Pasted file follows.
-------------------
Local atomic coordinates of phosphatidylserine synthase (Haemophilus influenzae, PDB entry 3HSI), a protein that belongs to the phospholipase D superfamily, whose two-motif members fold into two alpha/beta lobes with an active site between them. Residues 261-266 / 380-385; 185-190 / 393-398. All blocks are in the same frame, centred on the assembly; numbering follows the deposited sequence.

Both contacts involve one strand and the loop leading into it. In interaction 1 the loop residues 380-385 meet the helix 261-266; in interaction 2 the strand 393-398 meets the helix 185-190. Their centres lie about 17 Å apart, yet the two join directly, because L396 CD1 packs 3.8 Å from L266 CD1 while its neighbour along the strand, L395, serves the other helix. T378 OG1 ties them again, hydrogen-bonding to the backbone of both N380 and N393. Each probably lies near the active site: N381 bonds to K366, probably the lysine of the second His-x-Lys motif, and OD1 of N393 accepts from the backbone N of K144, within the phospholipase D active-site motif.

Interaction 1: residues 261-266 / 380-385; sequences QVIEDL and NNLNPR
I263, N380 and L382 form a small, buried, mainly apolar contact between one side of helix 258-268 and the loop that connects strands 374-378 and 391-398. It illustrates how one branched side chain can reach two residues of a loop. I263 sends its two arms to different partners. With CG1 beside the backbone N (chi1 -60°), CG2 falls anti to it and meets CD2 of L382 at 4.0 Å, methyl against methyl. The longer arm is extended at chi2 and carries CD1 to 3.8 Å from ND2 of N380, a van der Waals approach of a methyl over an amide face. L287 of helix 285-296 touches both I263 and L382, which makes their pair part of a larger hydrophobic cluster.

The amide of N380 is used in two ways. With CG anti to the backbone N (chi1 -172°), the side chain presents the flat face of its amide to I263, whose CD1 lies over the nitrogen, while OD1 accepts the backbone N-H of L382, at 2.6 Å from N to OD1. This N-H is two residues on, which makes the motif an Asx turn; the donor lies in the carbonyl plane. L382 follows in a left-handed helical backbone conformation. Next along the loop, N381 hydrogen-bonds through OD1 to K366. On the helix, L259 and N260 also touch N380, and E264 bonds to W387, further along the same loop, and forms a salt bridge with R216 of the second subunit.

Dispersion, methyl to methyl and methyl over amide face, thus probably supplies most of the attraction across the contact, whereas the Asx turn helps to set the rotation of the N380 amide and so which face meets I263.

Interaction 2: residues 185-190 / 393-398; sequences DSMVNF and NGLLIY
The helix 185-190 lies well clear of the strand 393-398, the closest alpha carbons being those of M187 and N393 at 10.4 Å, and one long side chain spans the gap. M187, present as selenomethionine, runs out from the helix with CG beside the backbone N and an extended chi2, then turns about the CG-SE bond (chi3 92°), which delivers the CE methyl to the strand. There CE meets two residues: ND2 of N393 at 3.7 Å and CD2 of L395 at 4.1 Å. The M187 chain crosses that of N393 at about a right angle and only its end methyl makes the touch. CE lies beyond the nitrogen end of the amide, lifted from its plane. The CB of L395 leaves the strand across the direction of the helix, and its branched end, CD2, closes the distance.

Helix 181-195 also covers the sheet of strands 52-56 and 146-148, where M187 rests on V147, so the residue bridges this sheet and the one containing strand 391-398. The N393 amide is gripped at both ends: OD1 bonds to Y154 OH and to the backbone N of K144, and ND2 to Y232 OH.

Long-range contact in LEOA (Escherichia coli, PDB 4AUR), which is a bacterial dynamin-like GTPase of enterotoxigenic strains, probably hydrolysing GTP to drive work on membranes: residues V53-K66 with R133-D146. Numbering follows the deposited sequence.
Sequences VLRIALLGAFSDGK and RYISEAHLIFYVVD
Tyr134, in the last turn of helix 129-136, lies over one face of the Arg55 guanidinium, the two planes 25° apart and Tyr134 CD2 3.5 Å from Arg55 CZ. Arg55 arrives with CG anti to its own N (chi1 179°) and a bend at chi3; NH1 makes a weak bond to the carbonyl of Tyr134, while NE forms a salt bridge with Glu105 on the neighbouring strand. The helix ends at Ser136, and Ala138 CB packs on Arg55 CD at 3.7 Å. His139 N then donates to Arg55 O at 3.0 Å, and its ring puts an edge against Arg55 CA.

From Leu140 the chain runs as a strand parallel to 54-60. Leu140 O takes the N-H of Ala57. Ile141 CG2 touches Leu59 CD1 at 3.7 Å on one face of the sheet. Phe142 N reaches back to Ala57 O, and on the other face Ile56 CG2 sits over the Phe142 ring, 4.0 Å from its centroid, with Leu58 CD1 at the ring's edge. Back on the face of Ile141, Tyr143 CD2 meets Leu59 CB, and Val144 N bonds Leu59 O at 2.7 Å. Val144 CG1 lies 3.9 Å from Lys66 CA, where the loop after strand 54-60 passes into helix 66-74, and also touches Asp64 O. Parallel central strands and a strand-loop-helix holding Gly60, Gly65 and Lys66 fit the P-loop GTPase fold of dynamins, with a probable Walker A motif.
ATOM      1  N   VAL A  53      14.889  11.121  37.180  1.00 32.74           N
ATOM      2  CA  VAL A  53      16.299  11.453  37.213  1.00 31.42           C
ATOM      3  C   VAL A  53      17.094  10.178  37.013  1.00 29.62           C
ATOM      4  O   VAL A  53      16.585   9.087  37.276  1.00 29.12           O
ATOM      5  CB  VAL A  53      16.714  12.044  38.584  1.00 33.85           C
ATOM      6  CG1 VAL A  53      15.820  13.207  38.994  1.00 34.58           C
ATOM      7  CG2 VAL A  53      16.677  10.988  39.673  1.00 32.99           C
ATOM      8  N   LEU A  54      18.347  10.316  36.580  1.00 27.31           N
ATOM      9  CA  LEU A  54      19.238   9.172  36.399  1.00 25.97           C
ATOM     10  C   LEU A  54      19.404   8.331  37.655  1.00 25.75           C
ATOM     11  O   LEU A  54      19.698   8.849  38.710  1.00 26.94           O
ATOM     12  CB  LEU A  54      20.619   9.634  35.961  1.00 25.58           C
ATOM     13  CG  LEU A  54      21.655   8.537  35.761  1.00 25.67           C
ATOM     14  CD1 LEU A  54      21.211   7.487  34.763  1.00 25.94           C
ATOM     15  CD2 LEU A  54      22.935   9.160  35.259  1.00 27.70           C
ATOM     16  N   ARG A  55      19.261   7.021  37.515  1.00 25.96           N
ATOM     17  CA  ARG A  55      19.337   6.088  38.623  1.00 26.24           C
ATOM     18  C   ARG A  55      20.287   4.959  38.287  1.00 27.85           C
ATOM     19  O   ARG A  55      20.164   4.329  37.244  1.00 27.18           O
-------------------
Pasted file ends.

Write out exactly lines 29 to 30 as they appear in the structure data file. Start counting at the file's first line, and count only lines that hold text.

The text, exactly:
ATOM     16  N   ARG A  55      19.261   7.021  37.515  1.00 25.96           N
ATOM     17  CA  ARG A  55      19.337   6.088  38.623  1.00 26.24           C